Large Indian outsourcers currently earn less than 30 percent of their revenue in Europe. The figure is far lower if the U.K., which has been faster in adopting offshore outsourcing, is excluded. The U.K. accounted for 16.2 percent of the revenue of Tata Consultancy Services (TCS), India’s largest outsourcer, in the Indian fiscal year to March 31, 2010. The share of its revenue from the rest of Europe was far lower at 10.5 percent.
In some countries in Europe, the labor laws set limits on what can be outsourced by companies, Siddharth Pai, a partner at outsourcing consultancy Technology Partners International (TPI), said on Tuesday.
Cultural and language differences, and discomfort with sending work far away, have also made many European companies avoid offshoring to India, Pai said. These companies would prefer to outsource to European services firms like Capgemini and T-Systems, or to large multinational services companies like IBM and Accenture that have large operations in Europe, he said.
The ongoing debt crisis in Europe, and its impact on the euro and the economy, may now make the continent less interesting for Indian outsourcers, said Sudin Apte, principal analyst at Forrester. Indian outsourcers realize that their margins in Europe will be far lower, so they are looking only at some select deals, he said.
A large number of Indian outsourcers are shifting their focus back to the U.S., their largest market, where business has started to pick up, Apte said. During the recession in the U.S., they had tried to diversify their markets to other countries, including in Europe.
The European market for corporate IT products and services fell by 6.3 percent in 2009, when measured in euros, according to Forrester. The recovery in the European IT market is likely to be slow this year with the IT market growing at 4 percent over last year, which means that European firms will continue to face budget cuts in 2010 and possibly even beyond, Forrester said.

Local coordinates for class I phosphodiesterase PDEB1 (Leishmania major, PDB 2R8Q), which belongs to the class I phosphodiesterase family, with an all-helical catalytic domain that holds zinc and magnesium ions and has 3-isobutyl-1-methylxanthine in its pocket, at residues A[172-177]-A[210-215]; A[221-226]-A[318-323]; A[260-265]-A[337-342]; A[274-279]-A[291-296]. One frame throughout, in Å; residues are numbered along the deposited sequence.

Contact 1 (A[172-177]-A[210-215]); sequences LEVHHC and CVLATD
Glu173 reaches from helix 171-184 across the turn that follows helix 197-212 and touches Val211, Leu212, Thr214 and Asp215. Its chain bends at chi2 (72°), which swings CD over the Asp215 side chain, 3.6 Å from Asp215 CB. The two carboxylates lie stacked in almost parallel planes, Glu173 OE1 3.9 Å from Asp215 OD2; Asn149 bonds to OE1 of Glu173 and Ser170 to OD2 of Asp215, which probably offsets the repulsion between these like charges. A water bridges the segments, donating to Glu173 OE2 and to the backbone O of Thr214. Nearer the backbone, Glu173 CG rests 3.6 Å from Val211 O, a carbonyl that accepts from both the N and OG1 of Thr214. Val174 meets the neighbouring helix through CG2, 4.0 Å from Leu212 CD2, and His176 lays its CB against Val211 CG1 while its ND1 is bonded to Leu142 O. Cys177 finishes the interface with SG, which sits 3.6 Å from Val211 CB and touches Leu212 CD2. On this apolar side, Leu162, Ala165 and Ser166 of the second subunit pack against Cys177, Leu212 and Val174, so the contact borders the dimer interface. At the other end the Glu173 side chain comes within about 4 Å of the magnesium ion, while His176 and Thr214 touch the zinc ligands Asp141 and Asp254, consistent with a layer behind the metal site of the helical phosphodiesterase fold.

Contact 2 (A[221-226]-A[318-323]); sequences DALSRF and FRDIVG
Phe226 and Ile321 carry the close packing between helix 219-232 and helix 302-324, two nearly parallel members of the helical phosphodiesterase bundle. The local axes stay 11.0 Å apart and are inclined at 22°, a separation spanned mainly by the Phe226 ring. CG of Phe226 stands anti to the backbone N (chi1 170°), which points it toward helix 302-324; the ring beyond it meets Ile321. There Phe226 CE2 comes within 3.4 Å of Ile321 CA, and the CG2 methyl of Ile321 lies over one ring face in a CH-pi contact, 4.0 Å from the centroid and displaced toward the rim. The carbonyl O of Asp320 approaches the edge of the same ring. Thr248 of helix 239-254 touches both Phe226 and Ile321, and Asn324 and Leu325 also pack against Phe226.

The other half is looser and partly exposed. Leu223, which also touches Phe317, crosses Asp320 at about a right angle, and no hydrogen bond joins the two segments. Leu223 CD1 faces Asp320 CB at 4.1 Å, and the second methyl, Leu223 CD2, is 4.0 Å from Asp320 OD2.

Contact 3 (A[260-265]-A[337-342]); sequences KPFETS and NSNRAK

The debt crisis could have a longer-term effect on IT spending in Europe as public-sector organizations try to balance budgets and shed debt, activities that would in turn have an effect on private businesses by a “ripple effect,” Gartner said this month.
Offshore outsourcing business from Europe has slowed down after the debt crisis, according to TPI’s Pai. Even some deals that seemed close to closure 18 months ago are now delayed, he added.
Indian outsourcers that are targeting European IT markets are also hit by the falling value of the euro, Apte said. Between Jan. 1 to June 30 this year the euro depreciated by over 15 percent against the Indian Rupee, which meant that there were fewer rupees available to outsourcers to meet costs in India.
Although a number of Indian outsourcers have set up services delivery operations in Europe, their main services delivery, and hence the key component of cost, is still from India, Apte said.
Costs in India are going up, as salaries have moved up because of renewed demand for staff from Indian outsourcers and subsidiaries of multinational services companies. Some of these companies had reduced hiring and even cut staff after the recession in the U.S. hit offshore business. Companies have started hiring again, and staff attrition is likely to go up to over 15 percent in the current quarter, Apte said.
The European market is likely to continue to be difficult for some time with companies cutting IT budgets, and resisting increases in services rates, Apte said. Some large customers are in fact trying to negotiate reduced rates, but Indian vendors will be able to reduce rates by a maximum of 2 percent, he said.
Vendors will have to start looking at options such as standard services, benefits of scale, and engagements that have a larger component of reusable code, in order to offer lower costs to European clients, Apte said.